P.O.T.S. impacts thousands, but is rarely diagnosed

<p>The lack of outward symptoms can be frustrating, says Isherwood.</p>

Jacqueline Isherwood had been dealing with the symptoms for years.

"I have these like blackouts where everything goes black...and then things turn back with these little specks," Isherwood said.

It was only after one of those blackouts happened while she was driving that she finally got the diagnosis that had alluded her. Thankfully, she, nor anyone else, was hurt in the resulting accident.

Through a friend, she found Dr. Blair Grubb at the University of Toledo Medical Center. He diagnosed her with P.O.T.S., or Postural Orthostatic Tachycardia Syndrome.

The disorder affects each person differently...but the common thread for all of them is a life disrupted.

"It's just so frustrating. And then there's times when you just can't get out of bed...It's just so painful because you're so tired," Isherwood said.

P.O.T.S. can manifest itself in many different ways, but its hallmarks are a rapid drop in blood pressure, followed by a rapid increase in heart rate.

That's a very inefficient loop for the body to endure. And chronic, debilitating fatigue is a common result, according to Dr. Blair Grubb of UTMC's Autonomic Disorders Clinic.

"It is not unusual for us to see children who come in wheelchairs because they are so incapacitated. They are bed-ridden and their lives are stolen from them, " said Dr. Grubb.

Dr. Grubb is a nationally recognized specialist in P.O.T.S., one of only a few in the United States.

A lack of specialists and centers dealing with the disorder means a lot of patients, and only a handful of doctors.

"About 70 percent of the patients we see here at the autonomic clinic are from out of state. We've seen patients from all 50 states including Alaska, California, Hawaii etc. And about 10 foreign countries." Dr. Grubb said.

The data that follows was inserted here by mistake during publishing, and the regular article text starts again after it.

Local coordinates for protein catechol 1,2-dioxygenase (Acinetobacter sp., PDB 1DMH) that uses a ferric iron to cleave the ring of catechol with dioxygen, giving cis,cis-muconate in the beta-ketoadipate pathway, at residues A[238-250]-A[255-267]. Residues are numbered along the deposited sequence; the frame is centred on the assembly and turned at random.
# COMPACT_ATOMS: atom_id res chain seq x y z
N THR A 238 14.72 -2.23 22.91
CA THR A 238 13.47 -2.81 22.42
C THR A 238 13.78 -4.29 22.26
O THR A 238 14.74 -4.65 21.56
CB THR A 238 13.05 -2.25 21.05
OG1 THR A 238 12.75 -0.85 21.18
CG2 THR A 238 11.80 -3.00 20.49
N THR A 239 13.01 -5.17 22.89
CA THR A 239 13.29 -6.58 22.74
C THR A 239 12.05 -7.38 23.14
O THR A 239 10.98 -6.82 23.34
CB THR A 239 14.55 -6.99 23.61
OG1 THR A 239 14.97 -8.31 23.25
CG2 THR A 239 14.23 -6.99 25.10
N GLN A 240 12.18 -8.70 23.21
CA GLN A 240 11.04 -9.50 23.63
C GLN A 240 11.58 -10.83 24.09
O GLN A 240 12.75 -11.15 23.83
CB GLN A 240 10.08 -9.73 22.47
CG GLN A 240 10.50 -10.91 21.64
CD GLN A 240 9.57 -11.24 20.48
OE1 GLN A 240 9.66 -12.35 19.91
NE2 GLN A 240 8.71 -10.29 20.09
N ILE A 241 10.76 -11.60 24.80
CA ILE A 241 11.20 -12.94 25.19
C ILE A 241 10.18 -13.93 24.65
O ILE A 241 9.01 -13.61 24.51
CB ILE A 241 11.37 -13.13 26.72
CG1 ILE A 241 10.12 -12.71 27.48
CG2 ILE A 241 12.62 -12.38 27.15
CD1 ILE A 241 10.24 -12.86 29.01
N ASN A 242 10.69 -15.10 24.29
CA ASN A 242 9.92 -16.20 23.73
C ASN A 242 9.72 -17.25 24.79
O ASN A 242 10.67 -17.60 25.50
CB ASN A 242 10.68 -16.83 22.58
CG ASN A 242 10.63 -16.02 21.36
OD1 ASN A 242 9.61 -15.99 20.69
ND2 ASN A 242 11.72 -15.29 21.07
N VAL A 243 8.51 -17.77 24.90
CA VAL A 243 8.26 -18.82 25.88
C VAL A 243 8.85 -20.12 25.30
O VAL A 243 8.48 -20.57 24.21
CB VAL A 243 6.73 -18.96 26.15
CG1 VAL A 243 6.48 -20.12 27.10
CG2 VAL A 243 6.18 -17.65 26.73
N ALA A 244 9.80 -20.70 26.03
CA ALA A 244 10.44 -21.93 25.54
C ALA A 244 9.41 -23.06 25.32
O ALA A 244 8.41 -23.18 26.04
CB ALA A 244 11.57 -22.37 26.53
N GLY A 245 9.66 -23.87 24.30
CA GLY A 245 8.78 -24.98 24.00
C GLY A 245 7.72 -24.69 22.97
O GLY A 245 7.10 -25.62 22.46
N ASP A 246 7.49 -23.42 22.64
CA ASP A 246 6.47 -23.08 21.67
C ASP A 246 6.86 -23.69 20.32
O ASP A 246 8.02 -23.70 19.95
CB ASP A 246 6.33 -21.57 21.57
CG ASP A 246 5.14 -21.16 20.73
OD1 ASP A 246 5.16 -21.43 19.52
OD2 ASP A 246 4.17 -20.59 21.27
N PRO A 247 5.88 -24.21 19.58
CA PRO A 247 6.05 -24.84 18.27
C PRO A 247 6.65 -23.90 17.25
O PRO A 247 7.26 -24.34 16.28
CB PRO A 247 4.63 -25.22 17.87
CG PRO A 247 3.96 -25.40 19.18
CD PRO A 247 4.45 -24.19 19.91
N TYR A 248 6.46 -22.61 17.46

Common symptoms of the disorder include:

  • Unrelenting fatigue lasting for more than six months.

  • A rapid heart rate when standing...but it's relieved when they lie down.

  • Frequent headaches and difficulty thinking.

  • And tiring easily when doing even normal activities.

The lack of outward symptoms can be frustrating.

"They're like 'oh, you look fine'. I get that all the time. Well thanks! I'm glad you think I look's just I wish I felt fine," Isherwood said.

In most P.O.T.S. victims, the blood vessels in the legs are either too loose, or fail to respond properly when the brain tells them to tense up. Dr. Grubb said the process can starve critical organs from getting the blood they need.

"Because at some point there will be so much blood pooling the lower half of the body that not enough is going to the brain to maintain oxygen delivery to the brain...and those people will lose consciousness," Dr. Grubb said.

Explaining the condition to friends, family and employers can be a difficult task, Isherwood said.

"You just start painting a picture for them. But you feel like you have to do it to every single person, and that just gets so frustrating. So that's why I'm hoping this helps...and gets people educated," Isherwood said.

Dr. Grubb is hopeful that with awareness will come more interest and money directed for research.

"I see the future as one that patients can be more easily and accurately diagnosed, where therapies will be targeted towards the sub-type of POTS the person has...and our greater understanding of the mechanisms will allow us to find the other therapeutic modalities that may be helpful in trying to restore these people to as normal a life as they can have, " Dr. Grubb said.